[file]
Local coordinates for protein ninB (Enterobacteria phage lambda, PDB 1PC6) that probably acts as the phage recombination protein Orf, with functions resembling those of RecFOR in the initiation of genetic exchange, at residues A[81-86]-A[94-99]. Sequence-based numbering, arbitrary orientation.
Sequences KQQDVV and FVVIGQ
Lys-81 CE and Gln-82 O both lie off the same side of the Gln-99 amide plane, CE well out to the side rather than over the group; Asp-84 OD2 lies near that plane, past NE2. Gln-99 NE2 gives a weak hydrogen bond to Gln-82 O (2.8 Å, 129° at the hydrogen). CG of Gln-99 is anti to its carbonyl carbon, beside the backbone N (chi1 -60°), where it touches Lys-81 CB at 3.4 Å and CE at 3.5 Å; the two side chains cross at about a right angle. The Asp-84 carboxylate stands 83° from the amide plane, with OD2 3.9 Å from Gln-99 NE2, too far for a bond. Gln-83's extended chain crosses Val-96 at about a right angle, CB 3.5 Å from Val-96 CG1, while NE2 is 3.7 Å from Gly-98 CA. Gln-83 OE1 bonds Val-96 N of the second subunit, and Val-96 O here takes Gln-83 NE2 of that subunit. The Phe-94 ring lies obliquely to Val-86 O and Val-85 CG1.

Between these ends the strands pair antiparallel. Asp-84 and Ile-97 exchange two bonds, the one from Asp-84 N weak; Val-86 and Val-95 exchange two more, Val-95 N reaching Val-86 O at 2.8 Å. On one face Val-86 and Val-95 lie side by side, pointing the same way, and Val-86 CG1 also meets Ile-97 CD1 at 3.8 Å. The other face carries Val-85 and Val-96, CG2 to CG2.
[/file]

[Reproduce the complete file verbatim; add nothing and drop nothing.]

Local coordinates for protein ninB (Enterobacteria phage lambda, PDB 1PC6) that probably acts as the phage recombination protein Orf, with functions resembling those of RecFOR in the initiation of genetic exchange, at residues A[81-86]-A[94-99]. Sequence-based numbering, arbitrary orientation.
Sequences KQQDVV and FVVIGQ
Lys-81 CE and Gln-82 O both lie off the same side of the Gln-99 amide plane, CE well out to the side rather than over the group; Asp-84 OD2 lies near that plane, past NE2. Gln-99 NE2 gives a weak hydrogen bond to Gln-82 O (2.8 Å, 129° at the hydrogen). CG of Gln-99 is anti to its carbonyl carbon, beside the backbone N (chi1 -60°), where it touches Lys-81 CB at 3.4 Å and CE at 3.5 Å; the two side chains cross at about a right angle. The Asp-84 carboxylate stands 83° from the amide plane, with OD2 3.9 Å from Gln-99 NE2, too far for a bond. Gln-83's extended chain crosses Val-96 at about a right angle, CB 3.5 Å from Val-96 CG1, while NE2 is 3.7 Å from Gly-98 CA. Gln-83 OE1 bonds Val-96 N of the second subunit, and Val-96 O here takes Gln-83 NE2 of that subunit. The Phe-94 ring lies obliquely to Val-86 O and Val-85 CG1.

Between these ends the strands pair antiparallel. Asp-84 and Ile-97 exchange two bonds, the one from Asp-84 N weak; Val-86 and Val-95 exchange two more, Val-95 N reaching Val-86 O at 2.8 Å. On one face Val-86 and Val-95 lie side by side, pointing the same way, and Val-86 CG1 also meets Ile-97 CD1 at 3.8 Å. The other face carries Val-85 and Val-96, CG2 to CG2.